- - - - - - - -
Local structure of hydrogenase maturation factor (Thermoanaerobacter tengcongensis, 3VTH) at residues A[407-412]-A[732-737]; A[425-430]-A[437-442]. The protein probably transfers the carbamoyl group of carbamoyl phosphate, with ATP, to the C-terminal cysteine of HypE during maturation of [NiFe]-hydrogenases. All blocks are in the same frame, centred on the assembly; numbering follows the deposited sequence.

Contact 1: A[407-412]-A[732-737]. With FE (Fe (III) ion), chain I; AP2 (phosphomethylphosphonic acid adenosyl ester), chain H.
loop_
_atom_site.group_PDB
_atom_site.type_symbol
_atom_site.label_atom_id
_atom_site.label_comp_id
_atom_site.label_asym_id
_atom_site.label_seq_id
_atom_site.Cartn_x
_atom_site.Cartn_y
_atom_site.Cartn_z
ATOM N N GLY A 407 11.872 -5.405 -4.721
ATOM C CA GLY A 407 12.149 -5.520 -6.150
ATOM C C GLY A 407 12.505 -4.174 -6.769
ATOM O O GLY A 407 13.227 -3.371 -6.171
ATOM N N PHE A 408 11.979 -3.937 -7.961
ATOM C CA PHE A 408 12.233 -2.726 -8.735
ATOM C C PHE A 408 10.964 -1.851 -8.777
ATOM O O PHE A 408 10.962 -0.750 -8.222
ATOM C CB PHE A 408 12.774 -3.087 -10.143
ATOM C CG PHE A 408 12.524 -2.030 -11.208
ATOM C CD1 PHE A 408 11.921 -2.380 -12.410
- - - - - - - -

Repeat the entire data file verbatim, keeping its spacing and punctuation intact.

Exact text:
Local structure of hydrogenase maturation factor (Thermoanaerobacter tengcongensis, 3VTH) at residues A[407-412]-A[732-737]; A[425-430]-A[437-442]. The protein probably transfers the carbamoyl group of carbamoyl phosphate, with ATP, to the C-terminal cysteine of HypE during maturation of [NiFe]-hydrogenases. All blocks are in the same frame, centred on the assembly; numbering follows the deposited sequence.

Contact 1: A[407-412]-A[732-737]. With FE (Fe (III) ion), chain I; AP2 (phosphomethylphosphonic acid adenosyl ester), chain H.
loop_
_atom_site.group_PDB
_atom_site.type_symbol
_atom_site.label_atom_id
_atom_site.label_comp_id
_atom_site.label_asym_id
_atom_site.label_seq_id
_atom_site.Cartn_x
_atom_site.Cartn_y
_atom_site.Cartn_z
ATOM N N GLY A 407 11.872 -5.405 -4.721
ATOM C CA GLY A 407 12.149 -5.520 -6.150
ATOM C C GLY A 407 12.505 -4.174 -6.769
ATOM O O GLY A 407 13.227 -3.371 -6.171
ATOM N N PHE A 408 11.979 -3.937 -7.961
ATOM C CA PHE A 408 12.233 -2.726 -8.735
ATOM C C PHE A 408 10.964 -1.851 -8.777
ATOM O O PHE A 408 10.962 -0.750 -8.222
ATOM C CB PHE A 408 12.774 -3.087 -10.143
ATOM C CG PHE A 408 12.524 -2.030 -11.208
ATOM C CD1 PHE A 408 11.921 -2.380 -12.410